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Meat and Colon Cancer: New Studies

This week, a study from Spain adds to the evidence that eating any type of meat (red, white processed, cured or organ meat) is associated with increased risk of colon cancer, and that cooking and processing meat increases risk (European Journal of Nutrition, Nov 24, 2016). Rare-cooked meats had a lower increased risk while grilled, griddled or barbecued meats had the highest risk.

That could explain why North Americans have a much higher cancer rate associated with meat-eating (Public Health Nutr, published online July 6, 2015) than Europeans and Asians do (Eur J Clin Nutr, 2013;67(6):598-606), because they grill their meat far more frequently. Another study found that pan-fried red meat was associated with increased colon cancer risk (Cancer Med, 2015;4(6):936-952). Pan-frying meat causes the highest levels of HeteroCyclic Amines (see below).

Meat Definitions
"Red" meat includes all meats from mammals: beef, veal, bison, pork, lamb, mutton, horse, deer, goat and so forth. Processed meats include all meat products that have been salted, cured, fermented, smoked, or preserved with other methods to extend shelf life and enhance flavor. Examples include hot dogs, ham, sausages, corned beef, beef jerky, bacon, and canned meats.

Last year, The World Health Organization’s International Agency for Research on Cancer has issued a report that eating processed meats raises risk for colon cancer, and that red meat may cause cancers of the colon, prostate or pancreas (The Lancet Oncology, 2015;16(6):1599-1600). Review of earlier studies showed that red meat is associated with increased risk for colon cancer (Am Coll Nutr, 2015;34(6):521-543), and that the more meat you eat, the greater your risk (Public Health Nutr, published online July 6, 2015].

How Cooking Method Can Affect Cancer Risk
The higher the temperature and the longer you cook meat, the more Advanced Glycation Endproducts (AGEs) are formed. When you cook food without water (grilling, oven broiling, pan frying or deep-fat frying), the sugar in the foods sticks to the protein and nucleic acids to form AGEs and HeteroCyclic Amines (HCAs). Polycyclic Aromatic Hydrocarbons (PAHs) are formed when fat drips from meat onto the heat source, causing flames and smoke that drive the PAH carcinogens back to the meat. PAHs, AGEs and HCAs are known carcinogens. On the other hand, when you cook food with water or water-based liquids, the sugars bind to water, which forms water and carbon dioxide which are harmless when they are blown off through the lungs.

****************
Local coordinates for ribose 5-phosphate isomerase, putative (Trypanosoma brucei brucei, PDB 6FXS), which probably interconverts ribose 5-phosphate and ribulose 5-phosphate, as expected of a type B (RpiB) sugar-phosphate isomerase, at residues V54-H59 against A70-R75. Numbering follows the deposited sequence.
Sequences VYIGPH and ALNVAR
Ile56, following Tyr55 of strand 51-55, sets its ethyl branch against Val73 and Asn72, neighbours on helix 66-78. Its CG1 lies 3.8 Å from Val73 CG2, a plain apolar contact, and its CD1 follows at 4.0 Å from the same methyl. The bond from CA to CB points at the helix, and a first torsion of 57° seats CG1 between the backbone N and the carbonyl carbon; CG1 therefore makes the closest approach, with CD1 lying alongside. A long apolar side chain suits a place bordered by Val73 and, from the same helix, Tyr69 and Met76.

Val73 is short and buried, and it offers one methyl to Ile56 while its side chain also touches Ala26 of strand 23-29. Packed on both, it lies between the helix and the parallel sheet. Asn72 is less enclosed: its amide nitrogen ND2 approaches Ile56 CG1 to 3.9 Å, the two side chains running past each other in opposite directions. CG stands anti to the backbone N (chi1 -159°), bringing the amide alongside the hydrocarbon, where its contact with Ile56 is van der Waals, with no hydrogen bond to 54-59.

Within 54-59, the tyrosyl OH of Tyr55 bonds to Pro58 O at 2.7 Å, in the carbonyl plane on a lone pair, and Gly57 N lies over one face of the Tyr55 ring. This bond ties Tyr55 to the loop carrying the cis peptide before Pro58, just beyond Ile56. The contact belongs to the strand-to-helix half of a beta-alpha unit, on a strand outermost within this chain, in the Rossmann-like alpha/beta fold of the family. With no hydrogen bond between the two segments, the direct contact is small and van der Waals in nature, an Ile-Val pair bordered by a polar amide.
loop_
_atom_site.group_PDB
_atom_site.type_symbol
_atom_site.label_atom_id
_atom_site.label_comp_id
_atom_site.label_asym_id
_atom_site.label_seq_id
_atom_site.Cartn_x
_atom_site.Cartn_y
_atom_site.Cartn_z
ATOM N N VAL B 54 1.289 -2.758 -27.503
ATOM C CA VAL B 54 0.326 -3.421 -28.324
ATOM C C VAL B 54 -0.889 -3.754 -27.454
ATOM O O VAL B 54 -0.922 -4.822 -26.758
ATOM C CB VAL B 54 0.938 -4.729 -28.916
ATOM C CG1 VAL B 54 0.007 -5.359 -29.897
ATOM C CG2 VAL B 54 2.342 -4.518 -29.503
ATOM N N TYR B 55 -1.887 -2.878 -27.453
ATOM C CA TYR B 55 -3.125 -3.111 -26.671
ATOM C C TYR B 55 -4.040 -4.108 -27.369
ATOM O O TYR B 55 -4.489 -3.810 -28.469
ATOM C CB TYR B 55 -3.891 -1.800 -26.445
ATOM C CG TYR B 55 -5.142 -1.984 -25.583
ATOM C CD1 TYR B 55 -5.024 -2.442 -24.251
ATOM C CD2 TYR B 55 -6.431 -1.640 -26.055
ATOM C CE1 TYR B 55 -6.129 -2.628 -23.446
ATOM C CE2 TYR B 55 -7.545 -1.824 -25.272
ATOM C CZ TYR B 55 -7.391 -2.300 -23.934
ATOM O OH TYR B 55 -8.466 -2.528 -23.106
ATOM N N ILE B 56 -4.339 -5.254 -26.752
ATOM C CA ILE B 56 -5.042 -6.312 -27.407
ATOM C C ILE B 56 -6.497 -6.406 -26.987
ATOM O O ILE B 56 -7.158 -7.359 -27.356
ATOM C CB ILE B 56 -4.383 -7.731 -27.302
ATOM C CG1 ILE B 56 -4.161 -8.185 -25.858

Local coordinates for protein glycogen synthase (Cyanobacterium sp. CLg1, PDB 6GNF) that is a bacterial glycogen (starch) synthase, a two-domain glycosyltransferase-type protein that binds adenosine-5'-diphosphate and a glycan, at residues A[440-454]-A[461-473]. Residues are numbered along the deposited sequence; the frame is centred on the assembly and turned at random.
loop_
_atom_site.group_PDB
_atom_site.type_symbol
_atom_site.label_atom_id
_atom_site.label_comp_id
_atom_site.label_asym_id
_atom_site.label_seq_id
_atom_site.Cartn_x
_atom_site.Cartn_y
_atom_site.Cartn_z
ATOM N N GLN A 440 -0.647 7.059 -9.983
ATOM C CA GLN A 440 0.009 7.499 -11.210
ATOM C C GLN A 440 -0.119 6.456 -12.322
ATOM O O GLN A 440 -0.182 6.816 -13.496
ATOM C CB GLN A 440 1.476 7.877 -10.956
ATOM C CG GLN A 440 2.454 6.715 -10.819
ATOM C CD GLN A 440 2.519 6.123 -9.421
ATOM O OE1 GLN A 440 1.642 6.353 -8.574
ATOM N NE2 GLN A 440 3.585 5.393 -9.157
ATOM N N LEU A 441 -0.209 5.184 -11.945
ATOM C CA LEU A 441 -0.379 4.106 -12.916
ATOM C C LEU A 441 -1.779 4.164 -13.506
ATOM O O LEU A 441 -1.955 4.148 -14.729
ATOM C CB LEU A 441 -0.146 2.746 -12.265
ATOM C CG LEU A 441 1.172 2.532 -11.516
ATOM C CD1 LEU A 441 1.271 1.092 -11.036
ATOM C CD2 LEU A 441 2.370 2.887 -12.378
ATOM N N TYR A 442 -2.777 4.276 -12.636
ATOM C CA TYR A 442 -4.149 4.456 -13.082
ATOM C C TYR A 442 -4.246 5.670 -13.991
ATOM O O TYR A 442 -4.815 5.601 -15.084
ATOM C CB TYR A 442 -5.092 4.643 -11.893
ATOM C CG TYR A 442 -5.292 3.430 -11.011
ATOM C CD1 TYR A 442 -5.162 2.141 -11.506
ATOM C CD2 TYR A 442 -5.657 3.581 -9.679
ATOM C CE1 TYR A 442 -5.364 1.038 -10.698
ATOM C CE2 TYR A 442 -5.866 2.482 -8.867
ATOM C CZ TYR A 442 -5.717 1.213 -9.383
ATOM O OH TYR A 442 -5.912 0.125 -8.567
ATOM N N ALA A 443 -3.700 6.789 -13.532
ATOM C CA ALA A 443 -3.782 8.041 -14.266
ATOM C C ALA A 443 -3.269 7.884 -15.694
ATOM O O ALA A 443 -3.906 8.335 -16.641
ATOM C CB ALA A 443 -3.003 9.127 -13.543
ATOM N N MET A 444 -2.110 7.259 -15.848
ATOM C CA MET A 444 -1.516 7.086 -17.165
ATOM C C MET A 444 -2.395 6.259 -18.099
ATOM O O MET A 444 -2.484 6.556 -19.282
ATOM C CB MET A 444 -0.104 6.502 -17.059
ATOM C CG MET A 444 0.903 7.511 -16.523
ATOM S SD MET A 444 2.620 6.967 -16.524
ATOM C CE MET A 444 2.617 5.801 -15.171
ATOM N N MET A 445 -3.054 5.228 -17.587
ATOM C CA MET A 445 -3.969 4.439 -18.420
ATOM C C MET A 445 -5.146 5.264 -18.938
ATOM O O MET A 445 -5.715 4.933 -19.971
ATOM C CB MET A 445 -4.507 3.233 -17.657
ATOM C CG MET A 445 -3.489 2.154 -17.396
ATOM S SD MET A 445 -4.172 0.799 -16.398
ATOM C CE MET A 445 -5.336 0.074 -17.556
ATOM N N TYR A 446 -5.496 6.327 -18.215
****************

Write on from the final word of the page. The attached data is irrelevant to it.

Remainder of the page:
Problems with Meat Processing
Curing or smoking meat causes formation of carcinogenic compounds called nitrosamines. Nitrosamines are also formed by the addition of nitrates, celery extract and other substances used to preserve the meats and make them palatable. Most lunch meats, hot dogs, ham, bacon, sausages, corned beef, beef jerky and canned meats contain nitrosamines. More than 30 years ago, manufacturers of lunch meats started to add anti-oxidants such as vitamin C, which can reduce, but does not completely prevent, the formation of nitrosamines.

My Recommendations
• Most of you know that I do not eat meat and recommend that you avoid it also. However, data associating meat with colon cancer is on people who eat meat every day. I do not have any data showing increased risk for occasional meat eaters.
• You can meet your needs for protein without eating meat. Any combination of grains and beans contains all the essential amino acid building blocks for protein. See How Much Protein Do You Need?
• If you choose to eat meat occasionally, restrict cooking directly in a flame, barbecuing and pan-frying. Water-based and lower-temperature cooking methods are preferable: stewing, cooking in a casserole or slow-cooker, stir-frying and so forth. Do not eat raw or under-cooked meats, which can cause infections.
• Adding antioxidant-rich spice mixes can reduce the formation of carcinogenic AGEs (Am J Clin Nutr, 2010;91(5):1180-1184). 

December 4th, 2016
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About the Author: Gabe Mirkin, MD

Sports medicine doctor, fitness guru and long-time radio host Gabe Mirkin, M.D., brings you news and tips for your healthful lifestyle. A practicing physician for more than 50 years and a radio talk show host for 25 years, Dr. Mirkin is a graduate of Harvard University and Baylor University College of Medicine. He is board-certified in four specialties: Sports Medicine, Allergy and Immunology, Pediatrics and Pediatric Immunology. The Dr. Mirkin Show, his call-in show on fitness and health, was syndicated in more than 120 cities. Read More
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